Tags: Middle East/North Africa
By James Garza, Water for Food Institute student intern and global studies major at the University of Nebraska–Lincoln
A team of Water for Food Institute staff and four student interns traveled to Amman, Jordan March 18-26 to learn first-hand about the impacts of the Syrian crisis on neighboring countries and the difficulties local governments face in providing water and food to thousands of refugees. The students also explored Jordanian culture and history, including visits to world-famous archeological sites. The team showcased what they learned during the conference, “Water Scarcity, Human Security and Democratization: Aspects and Impacts of the Syrian Crisis,” April 19 at Nebraska Innovation Campus. WFI intern James Garza shares his experience.
Jordan’s relative stability and motivated government make it a central place for international cooperation in the Middle East and North Africa. Various organizations have been in place for decades in Jordan, but only recently has the country received attention due to its response to the Syrian refugee crisis.
My recent visit to Jordan highlighted international cooperation that is being used to respond the crisis, as well as the history of cooperation between the Jordanian government and various organizations before Syrian refugees were in the minds of every Jordanian.
After interviewing officials from organizations such as USAID, the Arab Countries Water Utilities Association and the University of Jordan, a common theme emerged of two sides of a solution to the water scarcity issues facing Jordan.
The element of cultural and community inclusion in solving water distribution issues was advocated by regional organizations such as Eco-Peace and GIZ Jordan at the Ministry of Water and Irrigation.
Water user associations were created in order to give small communities of farmers and other water consumers a voice in the decision-making process regarding water distribution. Often times, disputes over water and where it should go originate from tribal claims that date back hundreds of years. Navigating centuries old norms regarding water usage with projects utilizing modern technology is proving difficult for the Jordanian government and the Jordan valley.
Although Jordanian and Arab water professionals advocate for such associations as a smart solution, western professionals in Jordan seem to not agree. When speaking to organizations from western countries such as the United States, these water user associations were described as a waste of money. Some feel that the money and time spent on these associations can be better used to fund the many projects the kingdom needs to use their water more efficiently.
The farmers that make up these water-sharing associations are also criticized for the crops that they insist on growing as well. Crops such as bananas and tomatoes require amounts of water that are not sustainable in Jordan, and yet are still being grown. Although there are efforts by researchers and the government to replace the crops grown with ones that require less water, some of these plants have a cultural significance that is a challenge.
One crop in particular that is widely grown in Jordan, yet requires irrigation is the olive tree. It is believed among Muslims that the Prophet Muhammad said, “anoint yourself with olive oil because it comes from a blessed tree.” The olive tree is referenced in the holy texts of Islam and remains today a significant part of agriculture in Jordan and the Levantine area.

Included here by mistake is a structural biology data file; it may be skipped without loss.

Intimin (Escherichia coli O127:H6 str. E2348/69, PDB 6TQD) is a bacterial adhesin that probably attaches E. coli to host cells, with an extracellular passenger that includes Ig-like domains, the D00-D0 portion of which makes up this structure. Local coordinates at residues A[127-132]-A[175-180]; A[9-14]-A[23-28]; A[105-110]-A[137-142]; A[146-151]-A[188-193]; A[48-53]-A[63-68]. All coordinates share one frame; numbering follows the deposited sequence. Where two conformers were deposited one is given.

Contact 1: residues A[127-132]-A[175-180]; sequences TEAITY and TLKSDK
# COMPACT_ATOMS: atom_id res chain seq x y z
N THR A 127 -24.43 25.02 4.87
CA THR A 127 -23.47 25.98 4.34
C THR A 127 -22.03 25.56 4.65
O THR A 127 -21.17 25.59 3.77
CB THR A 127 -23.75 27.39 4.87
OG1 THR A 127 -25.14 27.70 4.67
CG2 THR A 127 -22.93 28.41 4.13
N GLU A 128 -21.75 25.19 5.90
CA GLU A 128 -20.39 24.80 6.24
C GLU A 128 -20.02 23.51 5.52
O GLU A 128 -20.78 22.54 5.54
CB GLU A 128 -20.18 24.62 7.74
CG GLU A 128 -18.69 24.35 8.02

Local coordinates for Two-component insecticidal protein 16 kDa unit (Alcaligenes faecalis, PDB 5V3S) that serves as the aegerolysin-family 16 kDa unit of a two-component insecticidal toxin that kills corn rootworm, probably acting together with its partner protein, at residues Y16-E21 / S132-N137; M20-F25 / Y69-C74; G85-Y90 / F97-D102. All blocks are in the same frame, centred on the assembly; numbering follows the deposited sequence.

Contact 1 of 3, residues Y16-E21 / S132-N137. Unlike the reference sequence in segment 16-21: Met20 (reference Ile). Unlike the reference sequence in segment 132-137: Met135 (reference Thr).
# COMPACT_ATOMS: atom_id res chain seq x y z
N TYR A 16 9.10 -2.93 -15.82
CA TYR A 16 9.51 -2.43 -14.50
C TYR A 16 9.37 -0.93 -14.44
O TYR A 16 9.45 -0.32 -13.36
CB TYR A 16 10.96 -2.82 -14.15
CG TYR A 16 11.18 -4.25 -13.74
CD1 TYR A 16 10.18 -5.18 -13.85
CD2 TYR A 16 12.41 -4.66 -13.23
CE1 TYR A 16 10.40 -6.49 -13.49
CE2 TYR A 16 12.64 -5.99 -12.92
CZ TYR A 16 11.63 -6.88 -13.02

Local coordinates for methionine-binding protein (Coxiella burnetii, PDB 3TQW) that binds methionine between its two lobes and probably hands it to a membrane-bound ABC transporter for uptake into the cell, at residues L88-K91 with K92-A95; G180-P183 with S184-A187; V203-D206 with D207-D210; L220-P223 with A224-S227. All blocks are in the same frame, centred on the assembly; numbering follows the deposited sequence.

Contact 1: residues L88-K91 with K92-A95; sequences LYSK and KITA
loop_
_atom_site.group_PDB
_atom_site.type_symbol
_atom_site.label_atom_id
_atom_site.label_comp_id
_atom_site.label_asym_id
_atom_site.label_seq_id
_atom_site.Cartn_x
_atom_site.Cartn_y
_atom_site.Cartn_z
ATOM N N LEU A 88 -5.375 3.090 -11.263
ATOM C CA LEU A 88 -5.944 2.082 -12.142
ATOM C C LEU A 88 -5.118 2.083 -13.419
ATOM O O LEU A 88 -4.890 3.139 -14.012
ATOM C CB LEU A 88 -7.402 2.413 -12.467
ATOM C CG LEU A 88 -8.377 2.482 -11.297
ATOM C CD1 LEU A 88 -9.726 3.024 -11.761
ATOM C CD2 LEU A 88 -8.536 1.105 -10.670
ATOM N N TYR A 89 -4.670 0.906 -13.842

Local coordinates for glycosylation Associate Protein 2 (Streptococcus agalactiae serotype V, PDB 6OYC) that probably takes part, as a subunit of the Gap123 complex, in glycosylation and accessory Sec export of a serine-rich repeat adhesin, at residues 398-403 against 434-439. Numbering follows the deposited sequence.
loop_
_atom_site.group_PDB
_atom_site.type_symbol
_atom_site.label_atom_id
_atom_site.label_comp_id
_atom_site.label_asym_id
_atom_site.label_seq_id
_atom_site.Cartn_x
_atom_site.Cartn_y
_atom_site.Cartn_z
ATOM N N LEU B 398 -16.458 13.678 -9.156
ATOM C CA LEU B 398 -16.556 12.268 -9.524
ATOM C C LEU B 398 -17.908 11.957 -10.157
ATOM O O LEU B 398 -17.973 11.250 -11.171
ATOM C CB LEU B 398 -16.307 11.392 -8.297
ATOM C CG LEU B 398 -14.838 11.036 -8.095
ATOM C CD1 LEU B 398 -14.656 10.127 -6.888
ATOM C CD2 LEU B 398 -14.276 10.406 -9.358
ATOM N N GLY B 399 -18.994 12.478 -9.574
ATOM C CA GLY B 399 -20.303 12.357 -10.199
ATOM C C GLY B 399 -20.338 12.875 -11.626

One American official working on projects to help Jordan use its water more efficiently in agriculture expressed his dismay for the growth of olive trees in Jordan. Olive trees are meant to be rain-fed, yet are irrigated due to the arid climate they are grown in.
Although many of the organizations working on water scarcity and drought prevention in Jordan would love to see the farmers give up plants such as the olive tree, there is a cultural barrier set in place with deeper roots than some people may believe.
The solution to this problem needs to address the financial requirements for the projects while balancing the cultural norms associated with farming that date back hundreds and even thousands of years. This is where international cooperation is crucial between western and eastern oriented organizations. From what I saw in Jordan, I believe all organizations are aware of these issues and are not wasting time to work together to solve a water problem that is turning into a crisis.
James, originally from Laredo, Texas, is a junior undergraduate student working on a bachelor’s degree in global studies with minors in Arabic, history, and national security studies at the University of Nebraska-Lincoln. James’ regional specialization is the Middle East and North Africa, with an emphasis on security issues in the region. James is president of the Great Plains National Security Education Consortium, a student organization affiliated with UNL’s national security program. In addition to management and leadership of the 60+ member organization, he is also working on research regarding deterrence of cyber-attacks on U.S. space assets in addition to developing an intelligence simulation to compete for a contract with the Defense Intelligence Agency. James has spent time studying Arabic in Amman, Jordan in addition to traveling with a University of Nebraska delegation in Oman.
He hopes to help guide policy on the Middle East for U.S. decision-makers and work in diplomacy to build relationships with other countries in the Middle East. He hopes that his experience at WFI will give him insight on critical environmental issues that are drivers in issues in the Middle East and North Africa today.